Wage and salary employment increased 1.6 percent in the region for the 12 months ending November 1998. Delaware and Virginia reported the largest percentage gains, 3.2 and 2.4 percent, respectively. Forty percent of the estimated 200,000 new jobs added during the period were in Virginia, while Maryland accounted for 23 percent of the increase. Pennsylvania and West Virginia recorded modest gains of 1 percent each. Employment in call centers has been rapidly expanding throughout West Virginia. The tele-service/telemarketing industry has quadrupled in the past 5 years and currently employs some 22,000 people at more than 40 call centers across the State.
The unemployment rate in the Mid-Atlantic region dropped to 4 percent as of November 1998, from 4.6 percent 12 months earlier. Virginia reported the lowest rate, 2.8 percent, followed by Delaware at 3.2 percent. The Washington, D.C. metropolitan area has become the growth engine of the region, accounting for 35 percent of the total employment increase. Unemployment in the metropolitan area has fallen to 2.9 percent, one of the lowest for a major metropolitan area. Northern Virginia continued to lead the area in job creation with a 3.8-percent annual rate of growth. The strong gains in the Washington metropolitan area in 1998 are due largely to increases in construction -- both commercial and residential -- and services.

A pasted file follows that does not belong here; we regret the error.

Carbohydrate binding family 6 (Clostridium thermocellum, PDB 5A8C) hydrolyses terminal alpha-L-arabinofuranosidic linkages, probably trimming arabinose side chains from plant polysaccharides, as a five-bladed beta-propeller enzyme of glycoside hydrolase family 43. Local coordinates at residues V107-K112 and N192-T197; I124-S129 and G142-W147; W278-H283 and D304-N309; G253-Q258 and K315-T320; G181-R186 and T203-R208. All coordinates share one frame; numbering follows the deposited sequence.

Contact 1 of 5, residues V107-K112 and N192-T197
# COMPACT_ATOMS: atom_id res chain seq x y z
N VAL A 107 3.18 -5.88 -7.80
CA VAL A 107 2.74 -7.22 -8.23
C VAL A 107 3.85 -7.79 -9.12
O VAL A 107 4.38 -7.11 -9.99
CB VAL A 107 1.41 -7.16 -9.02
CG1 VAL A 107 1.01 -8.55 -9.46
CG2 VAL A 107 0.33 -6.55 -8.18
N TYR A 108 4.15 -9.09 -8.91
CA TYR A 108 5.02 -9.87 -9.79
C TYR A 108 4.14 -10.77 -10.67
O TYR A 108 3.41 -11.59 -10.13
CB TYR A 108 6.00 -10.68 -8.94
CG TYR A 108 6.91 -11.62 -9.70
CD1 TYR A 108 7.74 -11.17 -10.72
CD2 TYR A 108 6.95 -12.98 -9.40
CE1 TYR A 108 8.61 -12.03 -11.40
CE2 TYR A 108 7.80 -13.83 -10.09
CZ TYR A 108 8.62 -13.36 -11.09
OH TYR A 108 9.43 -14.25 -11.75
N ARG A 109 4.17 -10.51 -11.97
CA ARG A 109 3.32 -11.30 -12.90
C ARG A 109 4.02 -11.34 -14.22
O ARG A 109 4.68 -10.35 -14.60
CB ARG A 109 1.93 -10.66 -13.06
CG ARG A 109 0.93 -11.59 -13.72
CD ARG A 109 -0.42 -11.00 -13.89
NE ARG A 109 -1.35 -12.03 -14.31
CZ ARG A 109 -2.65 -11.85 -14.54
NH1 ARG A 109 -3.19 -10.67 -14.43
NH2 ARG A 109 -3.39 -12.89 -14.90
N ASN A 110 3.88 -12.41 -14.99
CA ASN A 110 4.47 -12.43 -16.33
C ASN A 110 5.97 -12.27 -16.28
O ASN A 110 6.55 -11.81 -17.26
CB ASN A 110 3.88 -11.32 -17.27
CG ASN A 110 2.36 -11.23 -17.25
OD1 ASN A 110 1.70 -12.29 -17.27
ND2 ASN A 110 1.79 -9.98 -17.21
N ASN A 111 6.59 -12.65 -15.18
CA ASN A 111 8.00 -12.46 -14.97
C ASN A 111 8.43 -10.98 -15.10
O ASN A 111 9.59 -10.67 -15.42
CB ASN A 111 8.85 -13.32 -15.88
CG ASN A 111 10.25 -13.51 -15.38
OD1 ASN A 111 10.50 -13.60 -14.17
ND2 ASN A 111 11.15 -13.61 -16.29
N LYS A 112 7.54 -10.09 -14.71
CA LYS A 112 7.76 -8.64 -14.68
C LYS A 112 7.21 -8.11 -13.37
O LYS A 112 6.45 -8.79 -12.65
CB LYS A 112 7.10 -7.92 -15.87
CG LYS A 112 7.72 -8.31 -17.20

Manufactured housing shipments to the States in the Mid-Atlantic region for 1998 were down 3 percent to 20,013 homes. Manufactured housing remains a significant source of housing production for home-owners in Delaware and West Virginia. In West Virginia shipments totaled 4,344 homes, almost 11/2 times the number of single-family building permits.
The year 1998 was a very good one for residential construction throughout the Mid-Atlantic region. Single-family building permits totaled 105,665 homes for the year, 12 percent over 1997. All States reported increased activity in 1998. Virginia led the region with 39,871 units, a 12- percent gain. Except for the Baltimore metropolitan area, where activity was down 5 percent, the region's major markets recorded significant gains. The Washington metropolitan area had the greatest volume (28,768 homes) and percentage gain (23 percent). Single-family permits were up 8 and 9 percent, respectively, in the Pittsburgh and Philadelphia metropolitan areas. The Richmond-Petersburg and Norfolk-Virginia Beach-Newport News areas recorded increases of 13 and 14 percent, respectively.
New home sales performance in the Mid-Atlantic continued to show increased strength. In the Baltimore area, sales of new homes were up 25 percent in 1998. Sales of new homes in the Anne Arundel County and Howard County suburbs in Maryland were 60 percent greater than those in 1997. The Washington metropolitan area's new home sales were up 10 percent, according to Meyer's Housing Data Reports. In the outlying suburbs of Northern Virginia new sales in Loudoun and Prince William counties were very strong, up 25 percent and 14 percent, respectively.
The market for existing homes in the region was as strong as that for new sales housing in 1998. Resales for the region in 1998, excluding Delaware, reached an annual rate of 519,600 homes, a 14-percent increase over 1997. Resales in Virginia and Maryland were up 30 and 28 percent, respectively. In the Washington metropolitan area, resales for 1998 totaled 72,884 homes, a 26-percent increase over 1997. Sales in the District of Columbia in 1998 were 51 percent greater than sales in 1997. Activity in Virginia was up 27 percent, with sales in rapidly growing Loudoun County up a dramatic 70 percent. On the Maryland side of the metropolitan area, sales climbed 23 percent to 27,013 homes by the year's end.